As Mayor Bill de Blasio begins a second term with a vow to make New York the nation’s ”fairest city,” his first assignment should be grading the fairness of the city’s schools. Decades after Brown v. Board of Education, school segregation is still rendering the nation’s most diverse public school district its most divided, putting children on divergent paths to poverty and privilege virtually from birth, undermining the entire city’s future prospects.
So far, however, de Blasio has treated school segregation as a policy problem to be fixed, rather than a symptom of ingrained structural injustice in the city institutions, from its public housing to its police force. The city’s new school “diversity plan” has centered on tellingly unambitious goals: One aim is creating more racial diversity by boosting enrollment at “racially representative” schools by 50,000 students. To address “economic stratification” across district lines, the mayor aims to shave 10 percent off the proportion of schools (about 150 total) that are considered highly segregated by family income.
The focus on statistics ensures that the changes will be perilously incremental—for example, a school can be up to 90 percent black and Latino and still be considered sufficiently “diverse.” So when the Center for NYC Affairs calculated the impact of the plan, it found that the reforms would not actually dent the overall segregation patterns—and the city’s targets were essentially already on track to be met anyway, through ongoing population shifts, rather than policy interventions. In other words, de Blasio’s diversity plan in its current form wouldn’t do the hard work of desegregation that parents and teachers have been demanding.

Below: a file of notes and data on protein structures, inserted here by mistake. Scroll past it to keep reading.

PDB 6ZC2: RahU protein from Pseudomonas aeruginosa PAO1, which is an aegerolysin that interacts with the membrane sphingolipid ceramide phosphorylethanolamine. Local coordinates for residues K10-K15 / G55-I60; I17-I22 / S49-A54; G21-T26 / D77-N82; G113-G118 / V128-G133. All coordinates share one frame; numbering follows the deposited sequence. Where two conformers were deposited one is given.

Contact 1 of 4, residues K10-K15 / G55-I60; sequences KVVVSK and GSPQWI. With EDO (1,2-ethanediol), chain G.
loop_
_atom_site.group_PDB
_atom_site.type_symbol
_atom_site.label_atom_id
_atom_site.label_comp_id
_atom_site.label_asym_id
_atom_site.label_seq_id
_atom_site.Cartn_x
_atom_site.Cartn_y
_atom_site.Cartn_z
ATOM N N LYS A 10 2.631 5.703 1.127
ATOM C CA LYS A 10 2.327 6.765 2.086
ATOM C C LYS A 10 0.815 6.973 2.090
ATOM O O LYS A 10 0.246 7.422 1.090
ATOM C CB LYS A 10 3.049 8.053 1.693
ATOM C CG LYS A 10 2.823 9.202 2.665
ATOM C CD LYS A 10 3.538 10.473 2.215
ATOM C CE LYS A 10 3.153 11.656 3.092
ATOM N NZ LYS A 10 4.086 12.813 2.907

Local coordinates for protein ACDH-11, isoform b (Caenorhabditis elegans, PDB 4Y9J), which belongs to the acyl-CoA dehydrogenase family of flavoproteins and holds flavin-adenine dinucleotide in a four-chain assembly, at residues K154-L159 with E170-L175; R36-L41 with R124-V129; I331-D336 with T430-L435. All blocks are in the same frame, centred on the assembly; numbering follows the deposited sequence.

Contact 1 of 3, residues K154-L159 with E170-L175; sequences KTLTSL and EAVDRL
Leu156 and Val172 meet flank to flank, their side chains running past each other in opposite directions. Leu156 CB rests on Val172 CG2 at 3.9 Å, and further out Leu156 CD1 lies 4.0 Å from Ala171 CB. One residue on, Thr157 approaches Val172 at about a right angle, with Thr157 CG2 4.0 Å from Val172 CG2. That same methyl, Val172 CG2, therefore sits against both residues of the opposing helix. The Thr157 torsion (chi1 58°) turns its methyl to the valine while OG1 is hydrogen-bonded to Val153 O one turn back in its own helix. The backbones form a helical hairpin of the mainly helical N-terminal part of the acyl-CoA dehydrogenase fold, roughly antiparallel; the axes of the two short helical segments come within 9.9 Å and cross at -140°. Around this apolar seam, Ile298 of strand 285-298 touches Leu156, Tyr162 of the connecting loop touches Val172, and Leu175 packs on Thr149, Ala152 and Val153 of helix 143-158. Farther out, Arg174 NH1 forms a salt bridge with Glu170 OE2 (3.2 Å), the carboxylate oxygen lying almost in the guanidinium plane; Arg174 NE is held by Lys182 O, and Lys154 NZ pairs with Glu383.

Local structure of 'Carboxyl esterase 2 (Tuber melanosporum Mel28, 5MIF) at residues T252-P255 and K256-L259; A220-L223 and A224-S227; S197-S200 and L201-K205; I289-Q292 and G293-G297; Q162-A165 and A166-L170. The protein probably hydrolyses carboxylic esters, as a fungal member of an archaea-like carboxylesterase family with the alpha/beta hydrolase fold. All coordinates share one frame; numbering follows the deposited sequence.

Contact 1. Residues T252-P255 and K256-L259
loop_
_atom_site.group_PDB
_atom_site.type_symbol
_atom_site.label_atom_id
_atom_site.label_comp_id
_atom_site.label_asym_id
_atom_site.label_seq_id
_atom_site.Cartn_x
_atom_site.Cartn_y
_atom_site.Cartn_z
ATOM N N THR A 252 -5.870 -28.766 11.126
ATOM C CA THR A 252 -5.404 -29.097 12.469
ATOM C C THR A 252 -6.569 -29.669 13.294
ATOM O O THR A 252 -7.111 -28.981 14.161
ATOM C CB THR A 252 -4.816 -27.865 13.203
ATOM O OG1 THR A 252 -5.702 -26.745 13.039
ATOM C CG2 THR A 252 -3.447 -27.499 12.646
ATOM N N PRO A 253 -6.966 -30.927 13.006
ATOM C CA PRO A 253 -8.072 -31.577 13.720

Setting arbitrary “diversity” standards obscures the institutional factors driving racial segregation in education. The city’s system of school choice encourages privileged parents to move to higher-performing, affluent, and often disproportionately white districts, which inevitably leaves behind, and excludes, poor children of color who get stuck in unstable, underfunded schools. Gentrification in previously underserved neighborhoods is compounding the division by squeezing low-income families out of their own neighborhoods by raising the cost of living and pushing communities away from their local schools. Many families, in turn, are struggling with eviction as new neighbors jack up the rent on their streets while taking over the local PTA, changing the culture and programming of their children’s education.